Of course the teachings in Islam do not recognize the term journalism. But in the Qur’an various words are mentioned which are rooted from the word “naba” which is mentioned 138 times. (Nurhaya Muchtar, et al., 2017)  Naba which means news (news) is one of the important things in Islamic teachings. Ibn Taymiyah divided the news into good news as well as false or false. Reliable news ( khabar sadiq ) in Islam according to Syed Naquib al-Attas must be based on scientific or religious characteristics which are narrated by authentic religious authorities (Mohammad Syam’un Salim, 2014).

See from his authority, khabar sadiq according to Mohammad Syam’un Salim, is divided into two. First the absolute authority is the Qur’an and the Hadith. That is, the Qur’an and Hadith become the highest source of truth. The two relative authority consisting of the agreement of alim ulama ( tawatur ) and people who are trusted in general (Salim, 2014). Both the Qur’an and the Hadith provide instructions for obtaining and filtering news from dishonesty, inaccuracies and evil deeds. (Nurhaya Muchtar, et al .: 2017)

Mohammad A. Siddiqi from Western Illinois University said that the Qur’an and the Sunnah formed a separate frame about the definition of news. The Qur’an and sunnah also determine the process of gathering, producing and distributing news within an Islamic framework. This has become a code of ethics for Muslim journalists. But the main foundation is the concept of monotheism . That is, the duty of a journalist is, ” mandate(trusted) by God and should not be used to injure a single soul for self-promotion or selling news. Instead, this trust must be used, as stated by Dilnawaz Siddiqui, to reach the truth. Journalists must not forget God’s purpose in creating the universe and all kinds of life. ” (Siddiqi, 1999)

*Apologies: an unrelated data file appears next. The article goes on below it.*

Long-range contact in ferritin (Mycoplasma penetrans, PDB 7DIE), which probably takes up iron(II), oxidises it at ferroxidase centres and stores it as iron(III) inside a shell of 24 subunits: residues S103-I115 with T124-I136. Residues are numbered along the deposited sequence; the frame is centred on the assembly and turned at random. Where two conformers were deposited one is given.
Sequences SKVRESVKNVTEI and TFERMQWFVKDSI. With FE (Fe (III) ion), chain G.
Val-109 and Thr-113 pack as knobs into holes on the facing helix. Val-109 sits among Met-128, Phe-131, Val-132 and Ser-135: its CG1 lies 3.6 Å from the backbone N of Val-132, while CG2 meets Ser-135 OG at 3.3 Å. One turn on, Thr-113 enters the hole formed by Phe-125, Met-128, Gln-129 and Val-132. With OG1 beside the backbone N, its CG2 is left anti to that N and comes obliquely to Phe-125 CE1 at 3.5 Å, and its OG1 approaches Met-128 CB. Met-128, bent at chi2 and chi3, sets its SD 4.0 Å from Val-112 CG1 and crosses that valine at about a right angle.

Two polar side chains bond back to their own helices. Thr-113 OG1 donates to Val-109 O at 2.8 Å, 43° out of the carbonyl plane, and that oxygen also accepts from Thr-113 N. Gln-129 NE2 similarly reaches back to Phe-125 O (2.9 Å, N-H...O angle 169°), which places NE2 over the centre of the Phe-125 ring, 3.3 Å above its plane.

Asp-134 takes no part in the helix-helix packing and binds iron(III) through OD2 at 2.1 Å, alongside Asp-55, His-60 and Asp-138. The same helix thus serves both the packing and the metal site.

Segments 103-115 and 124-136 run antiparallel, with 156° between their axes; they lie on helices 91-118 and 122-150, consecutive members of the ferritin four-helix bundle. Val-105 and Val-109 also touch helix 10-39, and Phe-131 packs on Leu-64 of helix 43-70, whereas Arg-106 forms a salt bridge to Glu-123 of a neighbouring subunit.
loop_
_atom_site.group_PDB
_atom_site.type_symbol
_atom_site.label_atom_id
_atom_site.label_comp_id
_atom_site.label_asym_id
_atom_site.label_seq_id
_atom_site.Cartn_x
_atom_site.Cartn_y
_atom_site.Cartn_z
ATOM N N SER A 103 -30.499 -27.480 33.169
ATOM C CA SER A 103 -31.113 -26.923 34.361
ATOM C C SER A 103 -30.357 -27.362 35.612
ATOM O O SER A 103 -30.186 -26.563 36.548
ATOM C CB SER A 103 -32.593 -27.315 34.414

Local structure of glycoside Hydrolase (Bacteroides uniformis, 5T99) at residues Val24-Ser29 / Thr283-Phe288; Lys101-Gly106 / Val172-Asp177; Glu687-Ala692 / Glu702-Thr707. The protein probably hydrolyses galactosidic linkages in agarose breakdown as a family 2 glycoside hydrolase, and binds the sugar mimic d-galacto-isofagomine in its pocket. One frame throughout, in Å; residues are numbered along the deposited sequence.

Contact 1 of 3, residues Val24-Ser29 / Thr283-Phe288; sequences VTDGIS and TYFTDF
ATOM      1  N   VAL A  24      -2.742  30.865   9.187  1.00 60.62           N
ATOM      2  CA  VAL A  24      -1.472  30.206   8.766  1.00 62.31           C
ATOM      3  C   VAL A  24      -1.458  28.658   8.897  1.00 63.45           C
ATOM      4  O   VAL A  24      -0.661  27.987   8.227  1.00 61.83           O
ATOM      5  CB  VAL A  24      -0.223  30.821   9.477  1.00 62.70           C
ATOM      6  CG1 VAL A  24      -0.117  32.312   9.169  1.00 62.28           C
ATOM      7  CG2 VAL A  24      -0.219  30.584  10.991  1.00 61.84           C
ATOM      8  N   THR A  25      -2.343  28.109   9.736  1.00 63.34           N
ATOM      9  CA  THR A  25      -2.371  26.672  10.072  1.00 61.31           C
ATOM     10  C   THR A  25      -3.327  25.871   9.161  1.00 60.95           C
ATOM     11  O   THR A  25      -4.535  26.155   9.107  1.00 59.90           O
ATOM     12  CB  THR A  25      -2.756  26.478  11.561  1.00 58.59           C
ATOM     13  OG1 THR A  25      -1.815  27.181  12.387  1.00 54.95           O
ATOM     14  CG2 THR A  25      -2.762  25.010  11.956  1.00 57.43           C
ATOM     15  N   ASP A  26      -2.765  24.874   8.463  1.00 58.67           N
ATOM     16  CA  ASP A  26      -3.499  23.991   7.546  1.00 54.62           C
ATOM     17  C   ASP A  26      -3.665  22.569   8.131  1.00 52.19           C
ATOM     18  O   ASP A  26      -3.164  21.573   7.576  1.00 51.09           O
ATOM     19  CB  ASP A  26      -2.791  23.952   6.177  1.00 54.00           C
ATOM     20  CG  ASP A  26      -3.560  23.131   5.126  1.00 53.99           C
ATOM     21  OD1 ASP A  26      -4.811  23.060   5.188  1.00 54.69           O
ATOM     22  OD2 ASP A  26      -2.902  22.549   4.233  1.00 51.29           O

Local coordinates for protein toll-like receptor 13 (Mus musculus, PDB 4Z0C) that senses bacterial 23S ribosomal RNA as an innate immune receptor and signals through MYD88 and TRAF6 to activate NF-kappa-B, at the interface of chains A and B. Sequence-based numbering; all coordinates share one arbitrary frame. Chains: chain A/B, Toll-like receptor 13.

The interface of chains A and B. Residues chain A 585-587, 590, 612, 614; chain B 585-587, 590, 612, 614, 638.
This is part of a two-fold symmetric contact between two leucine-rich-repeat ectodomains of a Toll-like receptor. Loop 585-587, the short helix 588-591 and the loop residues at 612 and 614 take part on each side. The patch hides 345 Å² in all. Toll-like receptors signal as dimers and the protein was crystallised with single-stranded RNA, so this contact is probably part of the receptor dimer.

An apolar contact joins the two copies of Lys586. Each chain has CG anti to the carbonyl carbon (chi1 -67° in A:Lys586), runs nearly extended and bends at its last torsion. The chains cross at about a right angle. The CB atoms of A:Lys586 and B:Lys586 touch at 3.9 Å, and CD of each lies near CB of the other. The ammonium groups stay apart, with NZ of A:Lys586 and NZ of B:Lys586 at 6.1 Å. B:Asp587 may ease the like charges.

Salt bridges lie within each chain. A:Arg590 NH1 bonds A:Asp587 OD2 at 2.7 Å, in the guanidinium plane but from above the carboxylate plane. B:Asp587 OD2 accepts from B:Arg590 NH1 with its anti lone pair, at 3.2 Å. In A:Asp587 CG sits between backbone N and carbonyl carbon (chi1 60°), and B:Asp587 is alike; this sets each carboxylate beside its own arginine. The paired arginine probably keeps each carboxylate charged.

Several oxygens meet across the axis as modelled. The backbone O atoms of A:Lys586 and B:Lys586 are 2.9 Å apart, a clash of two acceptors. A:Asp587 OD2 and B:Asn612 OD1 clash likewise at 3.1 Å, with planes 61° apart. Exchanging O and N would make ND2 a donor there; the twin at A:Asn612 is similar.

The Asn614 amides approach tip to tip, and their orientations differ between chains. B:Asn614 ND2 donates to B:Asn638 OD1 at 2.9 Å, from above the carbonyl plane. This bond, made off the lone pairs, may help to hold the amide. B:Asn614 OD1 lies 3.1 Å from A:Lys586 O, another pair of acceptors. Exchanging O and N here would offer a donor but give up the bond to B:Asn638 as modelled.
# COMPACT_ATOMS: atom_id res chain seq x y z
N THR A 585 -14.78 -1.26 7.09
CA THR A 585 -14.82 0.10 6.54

Nurhaya Muchtar et al, mentions that there are four basic principles formed by the point of view in journalism, namely the concept of truth ( haqq ), tabligh , problems and wasatiyyah . The first principle, truth ( haqq ) is dug from the teachings of Islam which forbids mixing the right ( haq ) with the wrong ( false ). (QS: 2:42) Quoting the concept of shadiq news in Islam, it seems that the truth in Islam refers to the true news that is based on the Qur’an and sunnah .

The second principle according to Nurhaya et al is tabligh . Tabligh means spreading the truth and goodness to the public. In the context of journalism, tabligh means that journalists must act as educators who promote a positive attitude to their readers and encourage them to do good. This principle is integrated with the concept of amar ma’ruf nahi munkar .

The third principle is maslahah , which means seeking the good of the public. Nurhaya et al based the principle of problem in the hadith of the Prophet SAW who taught us to prevent evil with his hands, tongue, or last of his heart, as a sign of weak faith.